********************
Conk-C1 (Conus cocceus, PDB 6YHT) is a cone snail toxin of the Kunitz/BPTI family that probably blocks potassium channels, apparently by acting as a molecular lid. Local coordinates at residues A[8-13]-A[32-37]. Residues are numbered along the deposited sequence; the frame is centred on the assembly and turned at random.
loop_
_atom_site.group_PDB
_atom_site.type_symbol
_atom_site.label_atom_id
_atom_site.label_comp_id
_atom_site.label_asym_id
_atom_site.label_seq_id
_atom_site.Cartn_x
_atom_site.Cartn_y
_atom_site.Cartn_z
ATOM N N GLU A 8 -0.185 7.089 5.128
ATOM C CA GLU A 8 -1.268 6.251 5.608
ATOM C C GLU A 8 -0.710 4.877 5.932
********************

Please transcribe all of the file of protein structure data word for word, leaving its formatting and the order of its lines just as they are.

Conk-C1 (Conus cocceus, PDB 6YHT) is a cone snail toxin of the Kunitz/BPTI family that probably blocks potassium channels, apparently by acting as a molecular lid. Local coordinates at residues A[8-13]-A[32-37]. Residues are numbered along the deposited sequence; the frame is centred on the assembly and turned at random.
loop_
_atom_site.group_PDB
_atom_site.type_symbol
_atom_site.label_atom_id
_atom_site.label_comp_id
_atom_site.label_asym_id
_atom_site.label_seq_id
_atom_site.Cartn_x
_atom_site.Cartn_y
_atom_site.Cartn_z
ATOM N N GLU A 8 -0.185 7.089 5.128
ATOM C CA GLU A 8 -1.268 6.251 5.608
ATOM C C GLU A 8 -0.710 4.877 5.932